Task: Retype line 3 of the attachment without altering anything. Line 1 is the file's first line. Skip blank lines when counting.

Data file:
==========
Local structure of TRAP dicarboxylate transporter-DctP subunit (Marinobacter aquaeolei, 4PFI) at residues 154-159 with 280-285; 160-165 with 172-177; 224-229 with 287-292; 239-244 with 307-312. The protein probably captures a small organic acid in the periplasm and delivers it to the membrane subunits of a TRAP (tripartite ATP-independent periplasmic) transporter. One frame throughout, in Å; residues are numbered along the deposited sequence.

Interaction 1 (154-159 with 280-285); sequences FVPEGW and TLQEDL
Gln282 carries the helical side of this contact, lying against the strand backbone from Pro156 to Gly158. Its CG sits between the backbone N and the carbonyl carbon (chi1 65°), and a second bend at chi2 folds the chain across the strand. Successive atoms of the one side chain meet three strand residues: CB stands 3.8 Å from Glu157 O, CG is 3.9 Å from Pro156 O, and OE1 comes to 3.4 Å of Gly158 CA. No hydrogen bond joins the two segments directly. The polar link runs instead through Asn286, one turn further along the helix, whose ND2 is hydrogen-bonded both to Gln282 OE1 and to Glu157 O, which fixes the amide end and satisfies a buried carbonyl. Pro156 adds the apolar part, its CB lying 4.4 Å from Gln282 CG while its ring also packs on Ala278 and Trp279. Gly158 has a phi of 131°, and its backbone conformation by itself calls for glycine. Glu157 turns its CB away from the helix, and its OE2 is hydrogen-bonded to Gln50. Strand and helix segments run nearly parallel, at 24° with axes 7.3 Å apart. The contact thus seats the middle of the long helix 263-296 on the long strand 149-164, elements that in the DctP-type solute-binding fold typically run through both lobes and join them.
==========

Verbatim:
Gln282 carries the helical side of this contact, lying against the strand backbone from Pro156 to Gly158. Its CG sits between the backbone N and the carbonyl carbon (chi1 65°), and a second bend at chi2 folds the chain across the strand. Successive atoms of the one side chain meet three strand residues: CB stands 3.8 Å from Glu157 O, CG is 3.9 Å from Pro156 O, and OE1 comes to 3.4 Å of Gly158 CA. No hydrogen bond joins the two segments directly. The polar link runs instead through Asn286, one turn further along the helix, whose ND2 is hydrogen-bonded both to Gln282 OE1 and to Glu157 O, which fixes the amide end and satisfies a buried carbonyl. Pro156 adds the apolar part, its CB lying 4.4 Å from Gln282 CG while its ring also packs on Ala278 and Trp279. Gly158 has a phi of 131°, and its backbone conformation by itself calls for glycine. Glu157 turns its CB away from the helix, and its OE2 is hydrogen-bonded to Gln50. Strand and helix segments run nearly parallel, at 24° with axes 7.3 Å apart. The contact thus seats the middle of the long helix 263-296 on the long strand 149-164, elements that in the DctP-type solute-binding fold typically run through both lobes and join them.